Filmmaker Li Lu & Fiscal Sponsorship

Filmmaker Li Lu & Fiscal Sponsorship

“We are stronger when we allow people to teach us and lift us up.”

There Is a New World Somewhere is filmmaker Li Lu’s debut feature length production and a part of NYFA’s Fiscal Sponsorship program. Sylvia returns to her Texas hometown for a friend’s wedding. There she meets Esteban, an electrifying stranger, who dares her to join him on a road trip through the Deep South. This coming-of-age story recently won the Grand Jury Prize for Best Feature Film at the Boonies International Film Festival. It has also won the Special Jury Award for Best First Feature at the Las Vegas Film Festival and Los Angeles Asian Pacific Film FestivalNYFA Current is delighted to chat with Lu about her process, inspiration, and creative practice.

There Is A New World Somewhere is available on-demand on iTunes, Google, and Amazon. You can also catch the film this weekend at the Film Fatales screening in Bushwick.  

Film Fatales: There Is a New World Somewhere Screening + Q&A with Director Li Lu
October 9 at 7:15 PM
Where: Syndicated Bar Theatre Kitchen, 40 Bogart Street, Brooklyn, NY 11206
Tickets: $5; click here to purchase

View the There Is A New World Somewhere trailer!

NYFA: There Is a New World Somewhere (TIANWS) is your first feature-length film. Based upon your expectations and experiences making short films, what was different when making TIANWS?

LL: You learn so much when making a first feature. I had the privilege of working on features as a 1st Assistant Director, so I knew how to deal with the challenges concerning stamina and focus. But directing a first feature had its own set of growing pains. My biggest lesson was about being the spiritual leader of the crew and cast. With low budget filmmaking, a lot can – and will – go wrong or not as planned, and people will look to you as an example for how to react in a variety of situations. There were many moments where I had to be fearless and flexible, and those are the moments where you earn the respect of the crew and cast because they see the content of your character.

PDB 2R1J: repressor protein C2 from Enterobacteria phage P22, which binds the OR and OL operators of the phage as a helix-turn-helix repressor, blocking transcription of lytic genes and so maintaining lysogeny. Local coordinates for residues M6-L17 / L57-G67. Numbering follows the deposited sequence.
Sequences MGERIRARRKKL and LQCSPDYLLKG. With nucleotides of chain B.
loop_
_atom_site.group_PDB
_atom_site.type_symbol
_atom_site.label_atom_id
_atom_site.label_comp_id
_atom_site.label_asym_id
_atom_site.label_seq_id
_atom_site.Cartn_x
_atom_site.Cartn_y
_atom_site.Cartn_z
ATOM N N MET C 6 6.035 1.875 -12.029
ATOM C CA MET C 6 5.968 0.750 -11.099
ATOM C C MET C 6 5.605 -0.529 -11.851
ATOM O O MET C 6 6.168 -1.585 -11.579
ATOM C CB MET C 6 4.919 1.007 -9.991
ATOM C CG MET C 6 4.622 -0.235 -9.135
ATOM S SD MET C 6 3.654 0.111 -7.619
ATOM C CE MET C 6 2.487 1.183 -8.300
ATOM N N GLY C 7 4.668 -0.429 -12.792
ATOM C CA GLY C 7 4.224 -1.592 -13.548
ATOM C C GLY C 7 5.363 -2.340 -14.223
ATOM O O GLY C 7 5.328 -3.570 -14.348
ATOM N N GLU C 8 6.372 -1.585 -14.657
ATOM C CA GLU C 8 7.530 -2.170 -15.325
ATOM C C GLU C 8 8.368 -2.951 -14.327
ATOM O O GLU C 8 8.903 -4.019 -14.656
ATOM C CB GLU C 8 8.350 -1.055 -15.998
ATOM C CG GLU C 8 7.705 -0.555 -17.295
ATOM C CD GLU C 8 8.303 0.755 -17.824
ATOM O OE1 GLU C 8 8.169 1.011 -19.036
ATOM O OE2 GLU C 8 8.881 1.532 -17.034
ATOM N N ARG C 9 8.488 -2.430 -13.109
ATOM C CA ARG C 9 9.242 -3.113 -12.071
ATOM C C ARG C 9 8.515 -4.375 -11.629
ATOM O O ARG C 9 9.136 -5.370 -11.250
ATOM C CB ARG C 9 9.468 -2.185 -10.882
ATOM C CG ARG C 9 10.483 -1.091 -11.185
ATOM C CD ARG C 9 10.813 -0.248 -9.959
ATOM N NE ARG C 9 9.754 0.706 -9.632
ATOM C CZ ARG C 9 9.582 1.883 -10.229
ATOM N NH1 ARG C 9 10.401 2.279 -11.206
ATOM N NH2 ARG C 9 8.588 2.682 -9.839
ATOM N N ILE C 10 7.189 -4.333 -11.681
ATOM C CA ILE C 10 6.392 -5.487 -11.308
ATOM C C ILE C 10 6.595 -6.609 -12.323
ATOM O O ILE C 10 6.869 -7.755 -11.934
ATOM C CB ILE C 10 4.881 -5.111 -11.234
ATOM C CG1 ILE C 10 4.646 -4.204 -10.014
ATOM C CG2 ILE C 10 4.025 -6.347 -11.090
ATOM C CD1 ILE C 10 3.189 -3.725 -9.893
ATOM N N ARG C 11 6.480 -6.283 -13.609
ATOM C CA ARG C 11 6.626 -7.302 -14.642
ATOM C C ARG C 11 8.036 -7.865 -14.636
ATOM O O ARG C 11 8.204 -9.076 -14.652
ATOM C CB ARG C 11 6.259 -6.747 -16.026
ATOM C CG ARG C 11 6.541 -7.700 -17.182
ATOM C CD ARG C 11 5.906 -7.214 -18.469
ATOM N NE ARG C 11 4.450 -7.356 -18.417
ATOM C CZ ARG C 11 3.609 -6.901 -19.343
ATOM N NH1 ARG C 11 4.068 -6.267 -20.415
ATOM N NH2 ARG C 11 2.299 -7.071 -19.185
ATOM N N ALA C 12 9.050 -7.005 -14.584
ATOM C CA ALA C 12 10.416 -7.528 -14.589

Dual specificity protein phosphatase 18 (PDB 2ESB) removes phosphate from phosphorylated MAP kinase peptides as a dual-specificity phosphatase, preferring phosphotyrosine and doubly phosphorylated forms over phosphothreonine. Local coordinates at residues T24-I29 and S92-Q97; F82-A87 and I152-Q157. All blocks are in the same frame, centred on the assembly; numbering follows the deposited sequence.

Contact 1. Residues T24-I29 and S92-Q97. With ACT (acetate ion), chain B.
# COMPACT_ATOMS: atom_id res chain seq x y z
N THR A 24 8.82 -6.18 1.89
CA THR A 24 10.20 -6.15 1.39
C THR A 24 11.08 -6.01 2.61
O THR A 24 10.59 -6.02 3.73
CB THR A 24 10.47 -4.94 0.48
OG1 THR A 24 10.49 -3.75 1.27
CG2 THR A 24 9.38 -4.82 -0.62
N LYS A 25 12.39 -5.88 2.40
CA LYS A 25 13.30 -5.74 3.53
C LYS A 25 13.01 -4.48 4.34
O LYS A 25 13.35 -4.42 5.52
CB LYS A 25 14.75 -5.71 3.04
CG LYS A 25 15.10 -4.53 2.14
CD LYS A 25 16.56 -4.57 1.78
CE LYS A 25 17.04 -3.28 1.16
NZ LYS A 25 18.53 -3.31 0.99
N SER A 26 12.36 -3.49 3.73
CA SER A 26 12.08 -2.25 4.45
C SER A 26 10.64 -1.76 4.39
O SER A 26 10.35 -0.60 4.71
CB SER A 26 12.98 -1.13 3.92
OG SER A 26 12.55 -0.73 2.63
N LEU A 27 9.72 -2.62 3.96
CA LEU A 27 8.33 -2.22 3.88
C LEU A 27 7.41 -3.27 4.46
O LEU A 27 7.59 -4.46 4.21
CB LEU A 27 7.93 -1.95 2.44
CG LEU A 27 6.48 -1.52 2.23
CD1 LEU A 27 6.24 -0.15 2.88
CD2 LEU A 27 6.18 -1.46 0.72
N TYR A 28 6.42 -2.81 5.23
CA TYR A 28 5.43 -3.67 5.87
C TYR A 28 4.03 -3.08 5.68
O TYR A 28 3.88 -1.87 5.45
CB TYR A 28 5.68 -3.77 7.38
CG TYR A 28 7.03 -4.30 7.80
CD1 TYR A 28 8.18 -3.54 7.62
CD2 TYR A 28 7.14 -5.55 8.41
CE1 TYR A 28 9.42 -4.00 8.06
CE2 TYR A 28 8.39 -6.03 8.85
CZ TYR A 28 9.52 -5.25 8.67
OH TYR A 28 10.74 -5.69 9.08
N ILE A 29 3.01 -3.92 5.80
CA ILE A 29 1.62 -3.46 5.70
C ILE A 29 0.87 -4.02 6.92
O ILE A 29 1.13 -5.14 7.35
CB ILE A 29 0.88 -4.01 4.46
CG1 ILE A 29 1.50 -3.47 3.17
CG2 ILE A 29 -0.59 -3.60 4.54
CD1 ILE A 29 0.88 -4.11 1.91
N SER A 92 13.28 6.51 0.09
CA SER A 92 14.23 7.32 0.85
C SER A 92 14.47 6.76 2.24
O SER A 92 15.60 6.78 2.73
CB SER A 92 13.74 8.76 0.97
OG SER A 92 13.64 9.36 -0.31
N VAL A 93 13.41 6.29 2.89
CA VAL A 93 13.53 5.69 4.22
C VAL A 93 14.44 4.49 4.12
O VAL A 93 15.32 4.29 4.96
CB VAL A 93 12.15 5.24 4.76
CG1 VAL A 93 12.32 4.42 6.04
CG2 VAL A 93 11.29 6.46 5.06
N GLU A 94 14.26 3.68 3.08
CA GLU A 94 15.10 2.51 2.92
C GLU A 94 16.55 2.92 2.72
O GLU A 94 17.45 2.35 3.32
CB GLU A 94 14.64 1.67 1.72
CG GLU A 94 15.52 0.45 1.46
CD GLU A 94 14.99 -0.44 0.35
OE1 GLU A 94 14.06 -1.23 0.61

NYFA: When I watched TIANWS I was struck by a sense of disengagement and frustration with the young adult characters. This drew me into the film and reminded me of the post-recession landscape so many folks, especially millennials, find themselves in. What sorts of observations and experiences from your own life inform the plot?

LL: I graduated from college in one of the worst years of the recession – 2009. All of us didn’t know what to do with ourselves. We had all the ambition and talent to make our own films and develop our own ideas, but the climate of the times made us so fearful of not being able to find a job – any job – to make money and keep afloat. We grabbed onto any job we could in the realm of film, but the realm of film was also collapsing. All of the mini-majors were folding, so the few of us who were interested in indie film didn’t know where to go to start “climbing the ladder.” I wrote this story because I felt this intense conundrum – of being so creative and brimming with ideas, but having no connections, means, or possibility to bring those ideas to fruition. And I think that’s why so many creative people have responded and connected so deeply with the film.